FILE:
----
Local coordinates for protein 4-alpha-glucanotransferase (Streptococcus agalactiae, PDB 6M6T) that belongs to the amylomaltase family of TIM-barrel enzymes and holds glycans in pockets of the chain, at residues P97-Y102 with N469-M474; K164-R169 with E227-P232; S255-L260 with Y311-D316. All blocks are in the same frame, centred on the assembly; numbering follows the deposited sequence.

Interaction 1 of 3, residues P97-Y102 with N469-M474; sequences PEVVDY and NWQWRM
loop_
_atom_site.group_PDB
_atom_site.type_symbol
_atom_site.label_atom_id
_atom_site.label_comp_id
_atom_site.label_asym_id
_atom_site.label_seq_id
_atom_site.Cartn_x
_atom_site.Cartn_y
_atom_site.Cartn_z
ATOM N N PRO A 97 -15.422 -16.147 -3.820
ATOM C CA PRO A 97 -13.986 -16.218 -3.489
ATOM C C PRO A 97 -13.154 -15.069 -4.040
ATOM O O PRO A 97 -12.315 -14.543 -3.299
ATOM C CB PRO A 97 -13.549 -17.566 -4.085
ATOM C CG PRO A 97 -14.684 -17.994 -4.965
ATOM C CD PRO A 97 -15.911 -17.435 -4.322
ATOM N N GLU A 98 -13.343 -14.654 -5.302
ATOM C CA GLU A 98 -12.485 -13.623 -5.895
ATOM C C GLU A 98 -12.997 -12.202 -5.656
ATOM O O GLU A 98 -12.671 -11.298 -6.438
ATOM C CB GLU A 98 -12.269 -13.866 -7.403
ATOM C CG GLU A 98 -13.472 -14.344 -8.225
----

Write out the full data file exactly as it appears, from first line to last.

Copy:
Local coordinates for protein 4-alpha-glucanotransferase (Streptococcus agalactiae, PDB 6M6T) that belongs to the amylomaltase family of TIM-barrel enzymes and holds glycans in pockets of the chain, at residues P97-Y102 with N469-M474; K164-R169 with E227-P232; S255-L260 with Y311-D316. All blocks are in the same frame, centred on the assembly; numbering follows the deposited sequence.

Interaction 1 of 3, residues P97-Y102 with N469-M474; sequences PEVVDY and NWQWRM
loop_
_atom_site.group_PDB
_atom_site.type_symbol
_atom_site.label_atom_id
_atom_site.label_comp_id
_atom_site.label_asym_id
_atom_site.label_seq_id
_atom_site.Cartn_x
_atom_site.Cartn_y
_atom_site.Cartn_z
ATOM N N PRO A 97 -15.422 -16.147 -3.820
ATOM C CA PRO A 97 -13.986 -16.218 -3.489
ATOM C C PRO A 97 -13.154 -15.069 -4.040
ATOM O O PRO A 97 -12.315 -14.543 -3.299
ATOM C CB PRO A 97 -13.549 -17.566 -4.085
ATOM C CG PRO A 97 -14.684 -17.994 -4.965
ATOM C CD PRO A 97 -15.911 -17.435 -4.322
ATOM N N GLU A 98 -13.343 -14.654 -5.302
ATOM C CA GLU A 98 -12.485 -13.623 -5.895
ATOM C C GLU A 98 -12.997 -12.202 -5.656
ATOM O O GLU A 98 -12.671 -11.298 -6.438
ATOM C CB GLU A 98 -12.269 -13.866 -7.403
ATOM C CG GLU A 98 -13.472 -14.344 -8.225